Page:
So that was it: my beautiful new name, forever.

It was at this point that I started running into problems. I applied for a new passport in my third new name. It had been perfectly easy getting a passport after the first two name changes, but now the passport authorities were getting suspicious. They sent me a letter with a long list of demands:

  • that I write them a statement explaining why, when and how I’d changed my names
  • that I send them all the original name change documents
  • that I provide an original copy of my birth certificate
  • that I change my name with a massive long list of government organisations, including but not limited to the DVLA (I had never driven), the NHS and the DWP – and that I provide proof that all these organisations had changed my name on their records.

Well! That taught me a lesson. It was a bureaucratic nightmare that took me almost six months and eight correspondence exchanges to fix. It was also a race against time, as I had booked a non-refundable trip to take my daughter to see my friend KJ in the Netherlands that Christmas. If I didn’t have my passport, I wouldn’t be able to go. Thankfully it arrived after five months, just when I’d given up hope of ever leaving the country again!

My next problem occurred a year later. My dad had gotten me an American passport (yup, we say ‘gotten’) just before my 18th birthday, as he thought it was important for me to have one. I’d never been to America as I didn’t like flying, and had sort of forgotten in practice about being American.

Anyhow: I discovered to my horror that America is one of only two nations (the other is Eritrea) that ask you to file a tax return every year, even if you were born abroad and have never even visited the States. It was a terrifying realisation: I’d been meant to file a tax return annually since I was 18, and I hadn’t! 18 whole years later, I was in the shit. Don’t mess with the IRS…

I needed to sort this out, and quickly, before I got into trouble. Unfortunately, my American passport had expired and was still in my very first name. In order to get a first-time social security number and pay my taxes, I had to go down to the US embassy with all my name change documents and explain why I’d changed my name three times.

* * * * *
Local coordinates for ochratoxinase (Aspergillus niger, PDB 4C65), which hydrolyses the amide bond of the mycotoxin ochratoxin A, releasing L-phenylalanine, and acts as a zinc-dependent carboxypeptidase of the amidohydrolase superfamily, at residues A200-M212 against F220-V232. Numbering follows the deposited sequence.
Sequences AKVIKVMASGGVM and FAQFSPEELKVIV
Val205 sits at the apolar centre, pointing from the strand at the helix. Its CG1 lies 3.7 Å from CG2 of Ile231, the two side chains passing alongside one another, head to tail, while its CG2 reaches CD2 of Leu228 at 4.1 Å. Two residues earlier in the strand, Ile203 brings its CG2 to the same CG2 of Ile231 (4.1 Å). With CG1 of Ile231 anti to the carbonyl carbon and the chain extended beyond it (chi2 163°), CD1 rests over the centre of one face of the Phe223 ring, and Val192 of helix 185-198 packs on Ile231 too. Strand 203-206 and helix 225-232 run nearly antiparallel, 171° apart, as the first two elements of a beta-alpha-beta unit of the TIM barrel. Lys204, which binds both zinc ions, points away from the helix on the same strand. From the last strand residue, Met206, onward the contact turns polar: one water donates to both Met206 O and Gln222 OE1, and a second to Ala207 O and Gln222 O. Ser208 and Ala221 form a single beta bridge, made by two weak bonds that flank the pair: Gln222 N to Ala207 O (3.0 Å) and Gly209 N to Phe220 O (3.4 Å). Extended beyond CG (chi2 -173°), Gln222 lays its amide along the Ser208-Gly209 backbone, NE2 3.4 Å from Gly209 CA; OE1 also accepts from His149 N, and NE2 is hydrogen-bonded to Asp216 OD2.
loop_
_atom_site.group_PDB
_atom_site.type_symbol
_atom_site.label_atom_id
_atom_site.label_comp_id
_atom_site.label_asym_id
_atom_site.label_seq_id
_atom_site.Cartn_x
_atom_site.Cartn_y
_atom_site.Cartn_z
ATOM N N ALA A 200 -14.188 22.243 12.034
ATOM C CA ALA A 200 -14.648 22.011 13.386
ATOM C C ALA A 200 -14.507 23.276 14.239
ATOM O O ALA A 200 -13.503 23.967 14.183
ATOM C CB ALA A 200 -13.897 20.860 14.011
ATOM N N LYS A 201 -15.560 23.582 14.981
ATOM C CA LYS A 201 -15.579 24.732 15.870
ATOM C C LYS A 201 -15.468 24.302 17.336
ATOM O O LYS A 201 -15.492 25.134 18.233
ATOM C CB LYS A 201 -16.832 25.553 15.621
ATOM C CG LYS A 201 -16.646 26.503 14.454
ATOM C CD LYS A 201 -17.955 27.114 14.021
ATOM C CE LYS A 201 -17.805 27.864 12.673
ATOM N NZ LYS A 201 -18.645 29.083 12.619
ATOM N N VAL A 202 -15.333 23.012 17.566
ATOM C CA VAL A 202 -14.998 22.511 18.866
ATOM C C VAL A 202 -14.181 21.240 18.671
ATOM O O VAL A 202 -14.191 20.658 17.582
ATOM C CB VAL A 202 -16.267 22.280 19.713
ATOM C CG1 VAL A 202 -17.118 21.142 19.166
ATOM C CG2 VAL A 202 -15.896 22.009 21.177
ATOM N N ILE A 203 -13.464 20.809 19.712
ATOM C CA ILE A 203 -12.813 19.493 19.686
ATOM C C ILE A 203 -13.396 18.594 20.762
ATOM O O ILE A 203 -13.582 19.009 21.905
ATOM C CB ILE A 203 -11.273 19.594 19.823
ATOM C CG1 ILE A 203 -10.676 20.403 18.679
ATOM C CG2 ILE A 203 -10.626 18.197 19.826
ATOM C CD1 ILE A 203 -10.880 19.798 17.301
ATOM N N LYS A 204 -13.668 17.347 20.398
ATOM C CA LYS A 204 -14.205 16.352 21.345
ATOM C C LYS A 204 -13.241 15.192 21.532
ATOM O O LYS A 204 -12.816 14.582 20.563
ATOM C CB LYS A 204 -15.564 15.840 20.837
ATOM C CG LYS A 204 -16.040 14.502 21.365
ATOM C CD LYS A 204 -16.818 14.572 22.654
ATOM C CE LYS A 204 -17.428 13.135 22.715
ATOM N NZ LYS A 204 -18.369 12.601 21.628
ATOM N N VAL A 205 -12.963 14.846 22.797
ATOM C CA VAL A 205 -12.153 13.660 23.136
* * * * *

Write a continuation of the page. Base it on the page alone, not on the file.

Fortunately, I got a lovely woman. She examined my name change documents, and said ‘We would never have accepted these.’

I gulped.

Then she said, ‘But as the British government have accepted them, we will in this instance. Are you planning to change your name again?’

‘Oh, no!’ I replied fervently. ‘No no no no no no no. Definitely not.’

She raised an eyebrow, and said in a deadpan drawl, ‘Why stop?!’

Long story short: I got a new US passport, paid an accountant £1,000 to do a tax ‘amnesty’ with the US government, and breathed a huge sigh of relief.

And then I got married in America five months later, and got to visit the beautiful country for the first time.


I wanted more kids with my new husband, but had experienced having a different surname from my daughter since she was born – and it was (and still is) crappy. She is white, I am brown and everyone thinks I’m her au pair, which is compounded by our different surnames. I even need a letter from her dad to take her out of the country, which boils my piss as this just isn’t the case the other way around.

So, with a very heavy heart, I changed my surname for the fourth time – to my husband’s surname, Nunn. I didn’t like the name but I wanted us both to have the same name as our future kids.

Now, there is a certain irony in me being A Nunn. But now we come to another moment of blessed relief – my marriage only lasted a year (and produced no kids). It was so short that, though I signed the deed poll, I never got around to changing the name on my passport. This name change, therefore, was easily reversible, so normally I only have to tell people and organisations I’ve changed my name three times rather than five times.

But I have written this whole story down because (a) it’s hopefully moderately interesting – after all, what kind of weirdo changes their name five times?! and (b) if I run into trouble in the future, I can refer people to it.

As for you? Please call me Ariane Sherine.


This post has been made possible by my awesome Patreon supporters Peter Weilgony, Ricky Steer, Marc Alexander, Sammy and Jelly, Charlie Brooker, Mary and Tim Fowler, Steve Richards, Alan Brookland, Mark Ormandy, Oliver Vass, Keith Bell, John Fleming, Mark Bailey, Rebekah Bennetch, Matthew Sylvester, Brian Engler, Jack Scanlan, Aragorn Strider, Lucy Spencer, Dave Nattriss, MusicalComedyGuide.com, Mark White, Dave Cross, Graham Nunn, David Conrad, Rob Turner, Shane Jarvis, Emily Hill and Marcus P Knight.

If you enjoyed this blog, please check out my songs at arianexmusic.com and support me on Patreon from just £1 a month, and you’ll get to read a lot more of my writing.

My first ever (technically illegal) job